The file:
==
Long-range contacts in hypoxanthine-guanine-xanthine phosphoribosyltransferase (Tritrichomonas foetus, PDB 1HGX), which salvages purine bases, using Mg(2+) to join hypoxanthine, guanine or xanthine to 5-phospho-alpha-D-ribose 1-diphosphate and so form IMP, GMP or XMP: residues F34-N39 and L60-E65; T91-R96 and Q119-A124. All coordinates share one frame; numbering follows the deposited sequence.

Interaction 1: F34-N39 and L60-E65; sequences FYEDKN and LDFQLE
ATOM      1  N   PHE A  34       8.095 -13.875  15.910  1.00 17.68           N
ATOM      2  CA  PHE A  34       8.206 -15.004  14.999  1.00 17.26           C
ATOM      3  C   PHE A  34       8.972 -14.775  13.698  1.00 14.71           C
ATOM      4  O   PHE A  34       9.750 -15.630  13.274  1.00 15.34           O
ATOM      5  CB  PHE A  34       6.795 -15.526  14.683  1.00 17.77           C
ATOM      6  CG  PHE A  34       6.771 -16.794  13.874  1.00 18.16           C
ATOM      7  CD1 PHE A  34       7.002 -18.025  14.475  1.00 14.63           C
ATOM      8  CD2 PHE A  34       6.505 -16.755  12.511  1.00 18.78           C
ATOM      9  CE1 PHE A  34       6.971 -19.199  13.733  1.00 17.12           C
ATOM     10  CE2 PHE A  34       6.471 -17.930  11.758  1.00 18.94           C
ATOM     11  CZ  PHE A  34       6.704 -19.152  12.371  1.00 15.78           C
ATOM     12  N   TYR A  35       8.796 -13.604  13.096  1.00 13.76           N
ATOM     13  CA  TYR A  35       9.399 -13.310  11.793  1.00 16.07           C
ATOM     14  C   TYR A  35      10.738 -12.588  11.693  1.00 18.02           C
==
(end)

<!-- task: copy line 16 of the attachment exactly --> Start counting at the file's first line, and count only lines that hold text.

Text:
ATOM     14  C   TYR A  35      10.738 -12.588  11.693  1.00 18.02           C